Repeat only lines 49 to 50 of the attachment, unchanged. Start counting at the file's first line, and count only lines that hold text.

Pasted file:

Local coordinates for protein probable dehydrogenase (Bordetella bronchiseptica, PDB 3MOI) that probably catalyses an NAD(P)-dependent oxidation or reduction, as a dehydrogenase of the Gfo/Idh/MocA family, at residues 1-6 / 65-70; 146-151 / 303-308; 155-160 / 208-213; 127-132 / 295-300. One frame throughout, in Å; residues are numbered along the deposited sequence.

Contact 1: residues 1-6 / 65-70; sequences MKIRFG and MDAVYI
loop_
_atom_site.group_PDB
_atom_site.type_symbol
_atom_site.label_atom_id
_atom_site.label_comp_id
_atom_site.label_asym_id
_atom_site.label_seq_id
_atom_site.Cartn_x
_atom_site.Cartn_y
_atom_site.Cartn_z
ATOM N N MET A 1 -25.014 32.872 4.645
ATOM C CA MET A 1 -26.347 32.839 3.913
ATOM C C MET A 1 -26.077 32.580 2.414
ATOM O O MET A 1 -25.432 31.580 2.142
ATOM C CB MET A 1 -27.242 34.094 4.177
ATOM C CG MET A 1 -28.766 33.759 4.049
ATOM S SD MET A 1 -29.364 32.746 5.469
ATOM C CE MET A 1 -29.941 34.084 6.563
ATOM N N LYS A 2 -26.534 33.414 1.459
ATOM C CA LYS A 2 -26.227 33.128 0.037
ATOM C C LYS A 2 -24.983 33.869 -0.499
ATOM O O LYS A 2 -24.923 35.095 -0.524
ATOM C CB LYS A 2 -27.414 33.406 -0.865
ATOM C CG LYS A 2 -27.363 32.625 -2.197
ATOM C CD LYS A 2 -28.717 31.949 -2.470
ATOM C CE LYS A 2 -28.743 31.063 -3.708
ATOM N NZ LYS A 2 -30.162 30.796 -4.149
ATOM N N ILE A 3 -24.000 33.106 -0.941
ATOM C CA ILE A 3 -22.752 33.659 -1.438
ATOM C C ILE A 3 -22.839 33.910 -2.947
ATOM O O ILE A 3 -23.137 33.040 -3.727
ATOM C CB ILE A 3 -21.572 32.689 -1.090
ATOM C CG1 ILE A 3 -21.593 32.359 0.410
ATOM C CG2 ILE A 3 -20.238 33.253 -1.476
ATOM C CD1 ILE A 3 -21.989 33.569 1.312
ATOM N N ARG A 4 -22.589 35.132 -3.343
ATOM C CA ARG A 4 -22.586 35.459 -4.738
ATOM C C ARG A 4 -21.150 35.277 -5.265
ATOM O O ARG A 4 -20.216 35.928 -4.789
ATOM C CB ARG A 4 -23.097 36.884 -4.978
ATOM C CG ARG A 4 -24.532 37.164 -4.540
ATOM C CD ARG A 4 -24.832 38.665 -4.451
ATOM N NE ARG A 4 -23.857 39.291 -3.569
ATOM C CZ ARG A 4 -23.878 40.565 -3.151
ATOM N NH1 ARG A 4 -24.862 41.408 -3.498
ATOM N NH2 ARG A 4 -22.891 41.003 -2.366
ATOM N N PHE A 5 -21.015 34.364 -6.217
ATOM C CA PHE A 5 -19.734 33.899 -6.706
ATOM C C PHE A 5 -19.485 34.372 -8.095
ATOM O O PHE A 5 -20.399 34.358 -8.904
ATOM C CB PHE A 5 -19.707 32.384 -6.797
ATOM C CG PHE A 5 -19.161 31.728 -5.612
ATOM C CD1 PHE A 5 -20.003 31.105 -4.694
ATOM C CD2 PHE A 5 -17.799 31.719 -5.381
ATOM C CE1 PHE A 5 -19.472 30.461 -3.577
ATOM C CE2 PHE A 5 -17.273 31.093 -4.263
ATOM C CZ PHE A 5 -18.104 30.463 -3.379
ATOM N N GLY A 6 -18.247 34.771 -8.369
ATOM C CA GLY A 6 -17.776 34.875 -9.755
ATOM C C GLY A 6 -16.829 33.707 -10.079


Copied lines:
ATOM N N PHE A 5 -21.015 34.364 -6.217
ATOM C CA PHE A 5 -19.734 33.899 -6.706